The most addicting and satisfying Yakisoba noodles are a super easy yet totally impressive answer to dinner.The secret's all in the sauce.
Today, we’re making a deliciously healthy Japanese-inspired dish of noodles, veggies, and meat. We’ll be using some lean chicken for that clean protein hit, cabbage, carrots and bell peppers to make a beautifully sweet-and-savory noodle dish bathed in a gorgeous sauce.
Yakisoba is an awesome noodle dish that you’ve probably seen, or even tried, at a Japanese restaurant. Like a lot of traditional food, it’s actually pretty simple, and fairly straightforward to make at home if you want. All you need is the right combo of protein and veggies, and you’re in the yakisoba business. In fact, the awesome sauce only needs simple ingredients. You can throw out your takeout menus, because this is sure to become one of your favorite home-cooked meals.
We’re using cabbage, carrot and bell pepper as the flavor base for this dish. The great news about yakisoba, like many Japanese noodle dishes, is that you can use pretty much any protein you like. Chicken, pork, seafood, beef, or tofu are all fair game here. Many grocery stores - particularly Asian grocers - have pre-packaged yakisoba sauce available, but we strongly recommend making it from scratch as we do here.
- BBQ Sauce – A critical ingredient for this yakisoba sauce. It is an absolute must for this recipe.
- Oyster Sauce – for that earthy, slightly sweet, umami flavor in the sauce.
- Soy Sauce – for some salty flavor and classic japanese taste. We recommend a light soy sauce.
- Brown Sugar – Brown sugar’s heavy sweetness is a perfect balance to the heavy Asian flavors in this sauce.
- Hoisin sauce - a perfect addition to any stir fry.
- Yakisoba noodles – We recommend pre-cooked yakisoba stir fry noodles. You can get them at most Asian grocers, but if you can’t find any then ramen noodles will do.
- Oil –Avocado oil’s neutral flavor and high smoke point make it perfect for this high-heat recipe.
- Chicken – We recommend bite size chicken pieces. Alternatives include skinless, boneless, chicken thighs, or you could use sliced beef, pork, pork belly or seafood. It’s up to you!
- Onions – We’re using a combination of white and green onions for flavor and color.
- Carrot – Julienned carrots are best for this. This just means they are cut into thin matchstick-like strips.
- Cabbage – Cut into 1″ squares.
- Bell pepper – For the deep flavor!
- Garlic and Ginger- For additional flavor.
How To Make Yakisoba
- First of all, make your sauce by combining all the sauce ingredients together in a bowl. Set this aside.
- Next, prep your noodles by removing them from the package and placing in a colander. Rinse them thoroughly and allow them to drain. During the rinsing process, you may have to separate the noodles by hand.
- Next, stir fry your chicken and veggies! Using a large wok or skillet, heat up your avocado oil using medium-high heat. You want it to glisten and shimmer. Once the oil has heated up, add your chicken, ensuring that there’s no pink left. You want a nice sear on your chicken. Add garlic and ginger and cook until fragrant. Next, throw in your sliced white onion, bell pepper and carrots, cooking for two more minutes. At this point the onion should soften. You can now add your softer vegetables, like cabbage. Tossing the wok, keep cooking for another minute.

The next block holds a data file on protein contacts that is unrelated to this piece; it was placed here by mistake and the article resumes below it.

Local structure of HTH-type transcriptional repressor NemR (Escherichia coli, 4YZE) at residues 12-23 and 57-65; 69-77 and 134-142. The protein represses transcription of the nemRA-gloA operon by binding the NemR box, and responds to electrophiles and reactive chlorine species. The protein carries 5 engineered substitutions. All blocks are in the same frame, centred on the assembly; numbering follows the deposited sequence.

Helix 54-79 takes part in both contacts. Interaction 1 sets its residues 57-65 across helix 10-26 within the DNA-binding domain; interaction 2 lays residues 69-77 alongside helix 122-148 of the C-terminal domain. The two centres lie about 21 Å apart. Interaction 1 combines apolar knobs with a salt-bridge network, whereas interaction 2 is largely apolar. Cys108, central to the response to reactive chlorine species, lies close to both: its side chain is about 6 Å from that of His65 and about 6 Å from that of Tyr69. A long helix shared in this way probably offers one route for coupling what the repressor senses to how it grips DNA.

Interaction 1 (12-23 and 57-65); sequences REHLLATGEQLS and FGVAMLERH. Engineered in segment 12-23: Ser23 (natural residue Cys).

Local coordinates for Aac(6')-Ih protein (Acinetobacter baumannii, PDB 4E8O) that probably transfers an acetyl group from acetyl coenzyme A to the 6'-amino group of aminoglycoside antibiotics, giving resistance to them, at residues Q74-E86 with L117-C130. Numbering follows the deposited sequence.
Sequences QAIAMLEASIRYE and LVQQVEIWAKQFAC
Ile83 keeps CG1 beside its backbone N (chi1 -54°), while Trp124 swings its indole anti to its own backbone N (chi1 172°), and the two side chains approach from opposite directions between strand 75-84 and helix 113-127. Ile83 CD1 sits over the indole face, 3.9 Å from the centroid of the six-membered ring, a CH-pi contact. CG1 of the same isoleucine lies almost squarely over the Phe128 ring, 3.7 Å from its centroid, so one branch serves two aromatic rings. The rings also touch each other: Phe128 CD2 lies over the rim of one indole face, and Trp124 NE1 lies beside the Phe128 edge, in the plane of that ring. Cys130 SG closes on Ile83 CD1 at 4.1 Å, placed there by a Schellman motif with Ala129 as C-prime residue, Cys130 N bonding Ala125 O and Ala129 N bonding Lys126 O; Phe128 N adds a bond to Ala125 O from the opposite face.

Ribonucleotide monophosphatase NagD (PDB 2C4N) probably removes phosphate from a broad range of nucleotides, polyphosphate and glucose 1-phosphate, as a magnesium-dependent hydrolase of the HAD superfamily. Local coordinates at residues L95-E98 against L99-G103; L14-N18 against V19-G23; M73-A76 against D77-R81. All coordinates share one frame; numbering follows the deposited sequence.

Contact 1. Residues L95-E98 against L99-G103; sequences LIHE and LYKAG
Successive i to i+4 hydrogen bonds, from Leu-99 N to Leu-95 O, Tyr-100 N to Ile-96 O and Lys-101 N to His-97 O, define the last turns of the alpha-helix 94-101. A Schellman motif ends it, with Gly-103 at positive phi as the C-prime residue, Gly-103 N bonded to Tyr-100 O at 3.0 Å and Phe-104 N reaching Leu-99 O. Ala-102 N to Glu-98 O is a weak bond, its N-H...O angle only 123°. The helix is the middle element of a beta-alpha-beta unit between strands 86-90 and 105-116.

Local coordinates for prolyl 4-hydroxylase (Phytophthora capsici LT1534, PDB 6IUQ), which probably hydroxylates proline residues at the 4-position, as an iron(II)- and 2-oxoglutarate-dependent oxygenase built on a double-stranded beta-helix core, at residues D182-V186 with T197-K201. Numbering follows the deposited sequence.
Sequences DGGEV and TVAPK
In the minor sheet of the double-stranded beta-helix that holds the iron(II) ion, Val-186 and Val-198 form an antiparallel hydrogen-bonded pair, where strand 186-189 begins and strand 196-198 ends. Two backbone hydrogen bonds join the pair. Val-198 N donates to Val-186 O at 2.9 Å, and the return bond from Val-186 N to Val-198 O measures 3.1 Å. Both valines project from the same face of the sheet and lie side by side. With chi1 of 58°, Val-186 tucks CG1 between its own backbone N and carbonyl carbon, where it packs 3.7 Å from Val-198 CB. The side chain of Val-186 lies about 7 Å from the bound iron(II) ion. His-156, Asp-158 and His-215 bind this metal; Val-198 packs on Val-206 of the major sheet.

- To finish, add your yakisoba noodles to the wok, and pour your sauce over everything. Ensure that the sauce is coating all your ingredients, not just sitting on top, by tossing it with tongs. Cook for another two minutes to make sure the noodles are heated all the way through.
- You can serve this immediately as is, or garnished with sriracha sauce if you want some extra kick for your yakisoba.
FAQs and Tips
Yakisoba is a Japanese stir fry noodle dish with meat and veggies. “Yakisoba” actually means “fried noodle”!
The yakisoba noodles themselves may have a yellow hue, but they are not egg noodles. They’re made from a mix of wheat flour, kansui, and water, and designed for frying.
Ramen noodles are probably the closest substitute for yakisoba noodles. They are similar in texture and taste. Fresh ramen, or fresh chow mein, is best to use, but if that’s not an option finding dried or instant ramen noodles at your local grocery store is very easy.
This sauce is a key flavor component of this dish, so don’t forget it! It is a sweet-and-savory sauce that is surprisingly versatile and useful in many dishes.
- You can substitute the chicken in this recipe for just about any protein. Beef, shrimp, pork, or calamari are great options. You could even use tofu for a vegetarian alternative.
- Although we use pre-cooked yakisoba noodles for this recipe, we encourage you to try them fresh or dried. You might find that you prefer these other varieties.
- A big wok is the best thing to use for making stir fries like this. Generally, getting a nice char on your vegetables is key for unlocking the full flavor potential of this recipe.
- Be sure to rinse your noodles, loosening them up, before you add them to the pan. Noodles that stick together won’t cook properly all together, and might even break while cooking.
- You can store leftover yakisoba for one to two days if you place it in an airtight container in the fridge. If you’re making this recipe with a protein other than chicken, you might get away with an extra day or two in the fridge.
- You can store your pre-cooked noodles in the freezer for up to two months in an airtight container or freezer bag. The vegetables may not reheat to the level of crispy crunch we all love in a stir fry after freezing, however.
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